Smart Girl Stories
Rena Kanokogi

Rena Kanokogi – A Fighter in Disguise

The Rise Of Rena Kanokogi

Rena Kanokogi (Glickman) was born in Brooklyn, New York and grew up to become a martial artist in the Judo tradition (Judo is a modern kind of Japanese wrestling). Judo emphasizes the elegance of movement and good sportsmanship as an art form, which is probably why Rena Glickman must have been so attracted to it.

Her early life was a difficult one, and she was known to get into street fights, like when she told Wendy Lewellen that in her neighborhood, “you were either the hammer or the nail” (“Rena Kanokogo Mother of Women’s Judo”).

After these troubling early years, she married and had one son while working in telecommunications. It was during this time she separated from her husband. During hard times, Glickman, like many people, struggled to control her emotions. In this period, she discovered the art of Judo from a male friend who, despite being much smaller than her, was able to pin her in an efficient wrestling move swiftly.

Seeing this technique of skill surpassing size and strength, Rena was immediately drawn into Judo wrestling and quickly went on to establish several training centers with her husband Ryohei Kanokogi (which are still operating!) in her hometown of Brooklyn, New York.  

The Lost Medal 

So how did Rena Glickman become Rena or “Rusty” Kanokogi? After the first encounter with Judo, when Glickman was 24, she began training at her local Young Men’s Christian Association (YMCA). Women were not allowed in several gyms throughout the city, but this was one YMCA allowed to train. It also just so happened that the men in this group would participate in local competitions.

One day, a member of their team got injured and couldn’t fight in a tournament. So, the team allowed Glickman to fill in for him at the last minute. What’s interesting is that Glickman disguised herself as a man—cropping her hair and tying a band around her chest—so that she wouldn’t be kicked out of this all-boys event. Even though it was her first competition, and she was a beginner, she won a medal for the team, but the referee noticed that she was a girl and confronted her about it. When asked if she was a girl, she didn’t deny it and was automatically disqualified from the game.

Rena Glickman was forced to return the medal. Her team was furious and was ready to forfeit their own medals to protest this treatment, but Glickman didn’t allow them and left the arena. Maybe at this point, by realizing that ability is worth more than being a boy or a girl, Glickman felt enough satisfaction to carry herself forward to the bright future she would end up building.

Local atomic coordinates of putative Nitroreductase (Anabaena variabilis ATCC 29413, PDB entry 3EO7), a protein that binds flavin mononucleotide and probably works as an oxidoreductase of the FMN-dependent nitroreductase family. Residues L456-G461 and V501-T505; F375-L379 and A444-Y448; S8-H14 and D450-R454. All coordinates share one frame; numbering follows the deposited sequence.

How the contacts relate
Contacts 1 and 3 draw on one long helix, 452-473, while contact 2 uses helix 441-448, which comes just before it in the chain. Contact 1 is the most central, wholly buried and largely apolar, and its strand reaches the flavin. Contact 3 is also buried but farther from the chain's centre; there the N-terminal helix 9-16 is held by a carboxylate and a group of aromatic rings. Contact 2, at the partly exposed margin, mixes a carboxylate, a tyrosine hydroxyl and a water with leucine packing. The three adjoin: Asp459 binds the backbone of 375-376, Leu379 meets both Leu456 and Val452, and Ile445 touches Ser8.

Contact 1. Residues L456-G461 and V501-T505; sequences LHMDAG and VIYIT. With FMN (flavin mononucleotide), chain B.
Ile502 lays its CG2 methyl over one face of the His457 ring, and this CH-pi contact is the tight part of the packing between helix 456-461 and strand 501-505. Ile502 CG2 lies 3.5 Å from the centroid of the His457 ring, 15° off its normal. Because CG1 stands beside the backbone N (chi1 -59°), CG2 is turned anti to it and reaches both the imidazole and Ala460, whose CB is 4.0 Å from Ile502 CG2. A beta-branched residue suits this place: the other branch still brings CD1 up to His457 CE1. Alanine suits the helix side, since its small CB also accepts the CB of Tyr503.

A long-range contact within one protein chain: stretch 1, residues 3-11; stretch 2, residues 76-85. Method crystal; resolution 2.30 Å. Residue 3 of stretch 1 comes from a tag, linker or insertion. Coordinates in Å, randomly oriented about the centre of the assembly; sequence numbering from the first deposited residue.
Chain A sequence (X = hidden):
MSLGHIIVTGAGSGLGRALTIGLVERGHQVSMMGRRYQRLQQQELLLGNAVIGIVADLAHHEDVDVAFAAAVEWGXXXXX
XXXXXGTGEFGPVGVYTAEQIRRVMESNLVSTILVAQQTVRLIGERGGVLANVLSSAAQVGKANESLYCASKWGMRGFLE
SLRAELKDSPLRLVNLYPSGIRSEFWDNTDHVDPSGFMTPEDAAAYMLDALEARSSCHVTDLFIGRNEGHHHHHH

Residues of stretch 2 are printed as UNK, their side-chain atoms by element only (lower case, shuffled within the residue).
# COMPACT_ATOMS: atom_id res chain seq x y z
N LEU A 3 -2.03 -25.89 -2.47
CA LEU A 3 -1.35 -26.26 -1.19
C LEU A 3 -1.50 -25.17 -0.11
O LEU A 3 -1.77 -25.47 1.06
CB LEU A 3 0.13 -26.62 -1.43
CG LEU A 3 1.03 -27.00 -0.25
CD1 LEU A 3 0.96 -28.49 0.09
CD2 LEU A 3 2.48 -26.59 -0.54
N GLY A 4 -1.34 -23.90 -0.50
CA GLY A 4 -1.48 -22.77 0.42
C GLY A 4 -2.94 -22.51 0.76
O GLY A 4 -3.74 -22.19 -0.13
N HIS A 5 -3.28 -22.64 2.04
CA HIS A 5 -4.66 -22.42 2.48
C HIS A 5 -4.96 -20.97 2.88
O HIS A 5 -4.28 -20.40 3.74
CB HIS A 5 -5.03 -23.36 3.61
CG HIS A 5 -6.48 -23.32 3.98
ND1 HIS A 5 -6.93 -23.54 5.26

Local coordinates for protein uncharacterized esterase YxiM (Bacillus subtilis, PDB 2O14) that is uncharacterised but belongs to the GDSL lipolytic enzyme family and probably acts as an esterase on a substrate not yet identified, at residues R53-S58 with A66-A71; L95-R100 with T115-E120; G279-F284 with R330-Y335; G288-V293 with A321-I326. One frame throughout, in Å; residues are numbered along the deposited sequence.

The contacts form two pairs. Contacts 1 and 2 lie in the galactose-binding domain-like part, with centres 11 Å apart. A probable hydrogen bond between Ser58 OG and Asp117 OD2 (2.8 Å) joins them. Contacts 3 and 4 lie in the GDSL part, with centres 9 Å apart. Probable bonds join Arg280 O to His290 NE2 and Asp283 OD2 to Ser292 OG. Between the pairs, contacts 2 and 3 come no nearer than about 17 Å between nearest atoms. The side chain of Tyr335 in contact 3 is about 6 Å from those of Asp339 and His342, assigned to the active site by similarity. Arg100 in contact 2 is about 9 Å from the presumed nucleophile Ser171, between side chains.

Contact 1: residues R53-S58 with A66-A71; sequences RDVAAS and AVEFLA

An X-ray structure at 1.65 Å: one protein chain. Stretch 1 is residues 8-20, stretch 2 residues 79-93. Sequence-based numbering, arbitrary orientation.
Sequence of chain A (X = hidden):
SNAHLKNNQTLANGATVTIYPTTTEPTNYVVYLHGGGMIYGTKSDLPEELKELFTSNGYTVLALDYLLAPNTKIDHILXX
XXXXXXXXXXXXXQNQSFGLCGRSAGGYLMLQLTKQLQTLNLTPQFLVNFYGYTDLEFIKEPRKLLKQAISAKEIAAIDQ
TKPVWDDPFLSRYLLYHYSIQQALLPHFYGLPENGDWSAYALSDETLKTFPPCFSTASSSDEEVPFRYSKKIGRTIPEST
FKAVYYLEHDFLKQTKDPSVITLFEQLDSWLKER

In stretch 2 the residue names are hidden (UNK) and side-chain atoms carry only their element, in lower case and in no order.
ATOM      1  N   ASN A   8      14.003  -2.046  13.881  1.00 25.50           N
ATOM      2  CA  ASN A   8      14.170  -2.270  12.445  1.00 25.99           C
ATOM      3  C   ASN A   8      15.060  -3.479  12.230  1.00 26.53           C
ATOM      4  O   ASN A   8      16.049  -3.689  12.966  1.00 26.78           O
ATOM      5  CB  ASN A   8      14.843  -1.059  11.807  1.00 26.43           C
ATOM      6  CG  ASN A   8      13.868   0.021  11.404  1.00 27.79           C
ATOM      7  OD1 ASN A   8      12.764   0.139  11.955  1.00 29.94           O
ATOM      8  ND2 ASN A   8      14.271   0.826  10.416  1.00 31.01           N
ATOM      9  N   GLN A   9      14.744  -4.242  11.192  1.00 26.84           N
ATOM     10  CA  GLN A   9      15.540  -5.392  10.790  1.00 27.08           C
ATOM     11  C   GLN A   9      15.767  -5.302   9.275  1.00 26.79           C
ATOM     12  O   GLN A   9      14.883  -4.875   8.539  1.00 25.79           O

“Get Up and Fight” 

After these incidents, Rena Glickman travelled to Japan to immerse herself in deep training in the martial art she fell so deeply in love with. There, she met her future partner Ryohei Kanokogi who was coaching the Japanese Olympic team. Together, they campaigned to get women’s Judo accepted to the Olympic games in 1992 after years of trying and being barred from the event.

These and many other stories of struggle and success have been gathered together into a memoir called Get Up & Fight: The Memoir of Rena “Rusty” Kanokogi, The Mother of Women’s Judo.

Her daughter Jeana, who also fell into the rhythm of Judo martial arts and has found her sense of purpose in the sport, helped her write the memoir before Rena took her last breath in 2009. She lived a rich life and left a legacy of good sportsmanship that impacts women and girls all over the world to this day.  

The Passion Of Rena Kanokogi

Rena’s story is about passion and what can happen when we don’t have the best outlets for it. Passion is a gift, but it can be chaotic without proper channels. Rena found a healthy outlet for her fierce and voluble passion and discovered a new version of herself in an art form that teaches discipline and self-control. Her story continues to inspire athletes and admirers all over the world.  

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Hannah

Hannah

Founder, Smart Girl, Survivor, Champion of womens rights and kids rights

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